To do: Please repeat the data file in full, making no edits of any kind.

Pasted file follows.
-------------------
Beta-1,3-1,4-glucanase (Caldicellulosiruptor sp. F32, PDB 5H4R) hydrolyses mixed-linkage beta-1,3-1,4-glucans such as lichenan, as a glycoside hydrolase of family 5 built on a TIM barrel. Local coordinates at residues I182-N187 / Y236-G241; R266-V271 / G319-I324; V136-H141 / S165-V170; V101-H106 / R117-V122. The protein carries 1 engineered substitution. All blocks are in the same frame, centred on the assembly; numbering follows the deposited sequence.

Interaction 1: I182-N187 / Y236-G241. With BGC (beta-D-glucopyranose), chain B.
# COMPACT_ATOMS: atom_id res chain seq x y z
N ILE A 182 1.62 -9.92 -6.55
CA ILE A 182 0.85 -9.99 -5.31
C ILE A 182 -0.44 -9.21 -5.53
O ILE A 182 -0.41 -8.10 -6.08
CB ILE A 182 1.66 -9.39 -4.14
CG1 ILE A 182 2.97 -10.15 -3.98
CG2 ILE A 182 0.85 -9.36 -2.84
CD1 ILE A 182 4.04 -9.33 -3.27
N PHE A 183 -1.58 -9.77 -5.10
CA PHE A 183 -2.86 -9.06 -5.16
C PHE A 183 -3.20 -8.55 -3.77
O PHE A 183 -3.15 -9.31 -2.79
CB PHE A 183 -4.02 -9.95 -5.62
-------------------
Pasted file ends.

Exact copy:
Beta-1,3-1,4-glucanase (Caldicellulosiruptor sp. F32, PDB 5H4R) hydrolyses mixed-linkage beta-1,3-1,4-glucans such as lichenan, as a glycoside hydrolase of family 5 built on a TIM barrel. Local coordinates at residues I182-N187 / Y236-G241; R266-V271 / G319-I324; V136-H141 / S165-V170; V101-H106 / R117-V122. The protein carries 1 engineered substitution. All blocks are in the same frame, centred on the assembly; numbering follows the deposited sequence.

Interaction 1: I182-N187 / Y236-G241. With BGC (beta-D-glucopyranose), chain B.
# COMPACT_ATOMS: atom_id res chain seq x y z
N ILE A 182 1.62 -9.92 -6.55
CA ILE A 182 0.85 -9.99 -5.31
C ILE A 182 -0.44 -9.21 -5.53
O ILE A 182 -0.41 -8.10 -6.08
CB ILE A 182 1.66 -9.39 -4.14
CG1 ILE A 182 2.97 -10.15 -3.98
CG2 ILE A 182 0.85 -9.36 -2.84
CD1 ILE A 182 4.04 -9.33 -3.27
N PHE A 183 -1.58 -9.77 -5.10
CA PHE A 183 -2.86 -9.06 -5.16
C PHE A 183 -3.20 -8.55 -3.77
O PHE A 183 -3.15 -9.31 -2.79
CB PHE A 183 -4.02 -9.95 -5.62